Pierre Verendrye

Pierre Verendrye

(1685-1749)

By 1720, the colony of New France had lost much of its valuable fur trade to the English Hudson’s Bay Company. One French- Canadian came forward in a valiant effort to reverse that decline: Pierre Gaultier de Varennes, Sieur de la Verendrye, later known by his title, Verendrye.

The youngest of eight children, Verendrye was born in Three Rivers, a town midway between Quebec and Montreal. As a young man, Verendrye enlisted in the army, serving in Canada and Newfoundland. In 1708, he went toFrance, fought in the War of the Spanish Succession and was badly wounded at the battle of Malplaquet.

Verendrye returned to Canada in 1712. That same year he married Marie-Anne Dandonneau du Sable; the couple had four sons and one daughter. When he saw that his military career had come to a dead end, Verendrye entered the fur trade. Montreal had long been the center for the trade, but the posts of the English Hudson’s Bay Company had drawn off the choicest pelts and the largest profits. Verendrye therefore looked to the far west.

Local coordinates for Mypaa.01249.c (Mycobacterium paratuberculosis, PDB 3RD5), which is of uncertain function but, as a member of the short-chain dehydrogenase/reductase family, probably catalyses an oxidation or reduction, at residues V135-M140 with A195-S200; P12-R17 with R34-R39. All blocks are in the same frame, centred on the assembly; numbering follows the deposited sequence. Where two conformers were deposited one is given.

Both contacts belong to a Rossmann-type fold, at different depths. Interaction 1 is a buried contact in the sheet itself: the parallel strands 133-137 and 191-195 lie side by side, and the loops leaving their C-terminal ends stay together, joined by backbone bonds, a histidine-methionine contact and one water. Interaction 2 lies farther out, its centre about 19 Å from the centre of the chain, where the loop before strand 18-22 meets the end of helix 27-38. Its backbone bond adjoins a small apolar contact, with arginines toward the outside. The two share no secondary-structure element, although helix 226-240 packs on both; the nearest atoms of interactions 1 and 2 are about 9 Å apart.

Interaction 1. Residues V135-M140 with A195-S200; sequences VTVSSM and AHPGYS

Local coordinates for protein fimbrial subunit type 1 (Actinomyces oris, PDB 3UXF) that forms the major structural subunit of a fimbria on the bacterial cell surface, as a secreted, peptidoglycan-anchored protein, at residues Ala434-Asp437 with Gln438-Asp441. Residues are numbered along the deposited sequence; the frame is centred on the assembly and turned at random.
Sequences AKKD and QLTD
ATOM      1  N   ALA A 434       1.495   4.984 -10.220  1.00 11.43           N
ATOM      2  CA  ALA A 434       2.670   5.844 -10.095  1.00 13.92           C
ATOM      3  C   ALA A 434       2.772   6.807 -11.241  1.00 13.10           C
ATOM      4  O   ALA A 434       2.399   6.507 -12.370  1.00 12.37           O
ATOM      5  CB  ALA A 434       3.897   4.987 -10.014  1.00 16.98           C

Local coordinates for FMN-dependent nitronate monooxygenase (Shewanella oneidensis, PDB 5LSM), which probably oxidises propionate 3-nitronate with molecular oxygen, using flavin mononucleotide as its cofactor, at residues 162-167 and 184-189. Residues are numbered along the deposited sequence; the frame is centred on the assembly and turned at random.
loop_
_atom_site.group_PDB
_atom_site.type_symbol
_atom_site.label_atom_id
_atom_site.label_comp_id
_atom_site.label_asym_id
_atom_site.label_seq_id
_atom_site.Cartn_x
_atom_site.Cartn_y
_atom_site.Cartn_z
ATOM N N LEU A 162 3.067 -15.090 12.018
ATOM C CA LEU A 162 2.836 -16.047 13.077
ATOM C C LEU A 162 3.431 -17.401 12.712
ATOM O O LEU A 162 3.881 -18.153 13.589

In 1727, he was given command of the fur post on Lake Nipigon, north of Lake Superior. There he heard repeated rumors of a “western sea” which he thought would take him to the Pacific Ocean. Verendrye returned to Quebec and persuaded the governor togrant him a commission to find the western sea.

In 1731, Verendrye left Montreal with three of his sons and about 50 French Canadian explorers. During the next 10 years Verendyre and his party established eight new forts in modern-day Manitoba: Forts St.Pierre, Saint Charles, Maurepas, Rouge,Dauphin, Bourbon, Lareine, and La Corne.

In 1738, Verendrye visited the villages of the Mandan Indians on the Missouri River. Verendrye experienced frustration and even heartbreak during the course of his explorations. His son Jean Baptiste was killed by Sioux Indians in 1736. Verendrye also ran heavily into debt; the government of New France had granted him a commission to explore, but did not give him funds to do so.

In 1742, two of Verendryes sons, Louis- Joseph and Francois, went on an expedition that traveled south-by-southwest from Fort Lareine. It is likely that the brothers reached the Big Horn Mountains of modern-day Wyoming in January, 1743, and were therefore the first Europeans to reach the foothills of the Rocky Mountains.

Verendrye returned to Montreal in 1743. His health was ruined by his many journeys and he faced bankruptcy. However, as a small consolation, he was made a chevalier of Saint Louis and promoted to captain of the tro